We do not recommend using modified versions of Ubuntu which are not modified in accordance with this IPRights Policy. Modified versions may be corrupted and users of such modified systems or images may find them to be inconsistent with the updates published by Canonical to its users.”

      This is only tangentially about trademarks or copyrights as i already wrote above …
      Try to imagine it as an insurance that canonical offers to downstreams if they want.

      “If you need us to approve, certify or provide … ”
      “We do not recommend…”

      (above it states that you need to recompile the source code to create your own binaries, and that this doesnt in any way change the rights existing licenses in the source grant you)

      • ograblog · February 17, 2014

        oops, sorry, that answer was supposed to go to jef spaletas post above

      • Jef Spaleta · February 17, 2014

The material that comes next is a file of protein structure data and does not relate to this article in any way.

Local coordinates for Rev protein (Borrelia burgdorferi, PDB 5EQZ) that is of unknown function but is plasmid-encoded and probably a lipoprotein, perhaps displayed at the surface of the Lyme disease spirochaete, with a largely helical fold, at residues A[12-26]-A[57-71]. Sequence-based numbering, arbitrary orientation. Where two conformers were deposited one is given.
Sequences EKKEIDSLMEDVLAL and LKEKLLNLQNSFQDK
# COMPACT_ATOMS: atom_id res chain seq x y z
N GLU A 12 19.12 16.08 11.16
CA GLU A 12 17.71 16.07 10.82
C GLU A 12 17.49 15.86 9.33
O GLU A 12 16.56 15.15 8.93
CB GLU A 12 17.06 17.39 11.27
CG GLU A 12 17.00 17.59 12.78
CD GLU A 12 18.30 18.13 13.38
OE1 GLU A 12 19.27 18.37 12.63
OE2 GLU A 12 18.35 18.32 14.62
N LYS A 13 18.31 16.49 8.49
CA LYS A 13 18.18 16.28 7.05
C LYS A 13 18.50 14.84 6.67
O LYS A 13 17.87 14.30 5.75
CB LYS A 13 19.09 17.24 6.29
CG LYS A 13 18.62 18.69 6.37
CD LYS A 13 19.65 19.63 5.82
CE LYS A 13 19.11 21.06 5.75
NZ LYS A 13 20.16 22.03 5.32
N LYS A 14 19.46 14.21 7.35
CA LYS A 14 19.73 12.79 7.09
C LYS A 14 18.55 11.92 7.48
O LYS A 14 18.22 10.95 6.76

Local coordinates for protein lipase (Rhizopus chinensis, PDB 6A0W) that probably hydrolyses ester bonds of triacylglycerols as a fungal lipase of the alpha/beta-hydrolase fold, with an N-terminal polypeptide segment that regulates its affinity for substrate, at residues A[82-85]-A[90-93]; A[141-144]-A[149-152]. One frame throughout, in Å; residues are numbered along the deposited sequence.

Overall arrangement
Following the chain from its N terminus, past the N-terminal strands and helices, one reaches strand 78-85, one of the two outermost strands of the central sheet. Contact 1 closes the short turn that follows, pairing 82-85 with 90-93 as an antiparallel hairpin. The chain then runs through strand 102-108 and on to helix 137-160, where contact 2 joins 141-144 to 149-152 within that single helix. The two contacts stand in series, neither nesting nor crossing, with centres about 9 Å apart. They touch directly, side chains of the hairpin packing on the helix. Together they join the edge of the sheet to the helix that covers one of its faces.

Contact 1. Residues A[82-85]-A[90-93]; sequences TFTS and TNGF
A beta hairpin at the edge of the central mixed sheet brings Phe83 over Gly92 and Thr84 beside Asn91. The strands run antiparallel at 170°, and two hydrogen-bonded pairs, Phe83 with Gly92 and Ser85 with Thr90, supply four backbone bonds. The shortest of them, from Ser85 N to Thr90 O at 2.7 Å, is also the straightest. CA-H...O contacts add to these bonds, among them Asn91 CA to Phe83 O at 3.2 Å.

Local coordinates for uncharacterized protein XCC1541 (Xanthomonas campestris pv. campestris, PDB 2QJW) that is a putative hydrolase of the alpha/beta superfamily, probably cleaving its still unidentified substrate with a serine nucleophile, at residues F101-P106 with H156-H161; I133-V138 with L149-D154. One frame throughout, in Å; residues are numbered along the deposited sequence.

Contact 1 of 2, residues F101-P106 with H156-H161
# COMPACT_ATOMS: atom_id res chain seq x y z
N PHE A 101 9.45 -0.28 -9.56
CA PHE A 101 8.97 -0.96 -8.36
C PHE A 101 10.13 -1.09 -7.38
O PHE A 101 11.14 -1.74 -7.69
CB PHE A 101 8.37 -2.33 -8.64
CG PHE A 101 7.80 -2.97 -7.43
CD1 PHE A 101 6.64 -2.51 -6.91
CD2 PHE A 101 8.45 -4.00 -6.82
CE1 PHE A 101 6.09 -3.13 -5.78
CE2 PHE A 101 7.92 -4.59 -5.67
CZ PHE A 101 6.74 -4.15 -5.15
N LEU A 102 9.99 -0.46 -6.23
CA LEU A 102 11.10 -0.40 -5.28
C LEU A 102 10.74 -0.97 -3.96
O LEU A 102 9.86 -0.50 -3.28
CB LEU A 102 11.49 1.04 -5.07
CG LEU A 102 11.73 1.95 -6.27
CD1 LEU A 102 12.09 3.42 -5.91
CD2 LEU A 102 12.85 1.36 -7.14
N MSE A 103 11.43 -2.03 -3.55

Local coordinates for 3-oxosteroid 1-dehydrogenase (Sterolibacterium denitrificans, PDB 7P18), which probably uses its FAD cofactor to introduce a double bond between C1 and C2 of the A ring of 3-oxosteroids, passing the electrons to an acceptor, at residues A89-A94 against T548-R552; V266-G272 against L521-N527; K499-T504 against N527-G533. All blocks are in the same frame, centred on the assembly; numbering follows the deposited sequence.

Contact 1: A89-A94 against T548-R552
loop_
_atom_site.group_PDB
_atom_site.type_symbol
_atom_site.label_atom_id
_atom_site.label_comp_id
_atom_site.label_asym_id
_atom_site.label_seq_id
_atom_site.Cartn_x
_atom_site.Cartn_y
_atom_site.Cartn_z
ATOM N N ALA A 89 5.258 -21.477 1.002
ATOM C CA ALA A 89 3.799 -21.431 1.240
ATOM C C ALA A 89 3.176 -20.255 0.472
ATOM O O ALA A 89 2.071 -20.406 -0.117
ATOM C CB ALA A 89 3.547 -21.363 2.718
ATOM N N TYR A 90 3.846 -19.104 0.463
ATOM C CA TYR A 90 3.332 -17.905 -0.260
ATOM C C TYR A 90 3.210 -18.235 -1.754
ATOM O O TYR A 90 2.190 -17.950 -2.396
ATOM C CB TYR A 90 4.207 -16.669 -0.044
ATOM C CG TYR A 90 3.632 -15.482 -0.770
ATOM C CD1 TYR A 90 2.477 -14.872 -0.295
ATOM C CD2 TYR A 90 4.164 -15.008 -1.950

And I very specifically saying that such a banket requirement with regard to all software binaries in the aggregate collection is going to run afoul of the copyright licensing terms for some software. I fully expect the FSF to disagree with that policy as it applies to any software in the aggregate repository that the FSF maintains copyright over. I fully expect other copyright holders of other GPL software to also disagree with Canonical with regard to the additional restriction that the IP policy is putting on specific software in the archive. Be very careful about tredding on the garuntees expressed in the licensing of individual packages in the archive. I want to be very clear. I have every right to take the pre-compiled binaries offered under the terms of the GPL hosted on publicly mirrored software archives and re-use them in a derivative work without having to recompile them. Everybody has that right. The gcc packages Ubuntu rebuilds come with that right baked into the copyright licensing on which Ubuntu relies on to have the right to distribute binaries at all. Canoncial cannot take that right away from me or anyone else, simply because Canonical claims that doing so damages their trademark. Canonical would have to show that their trademarks are being used.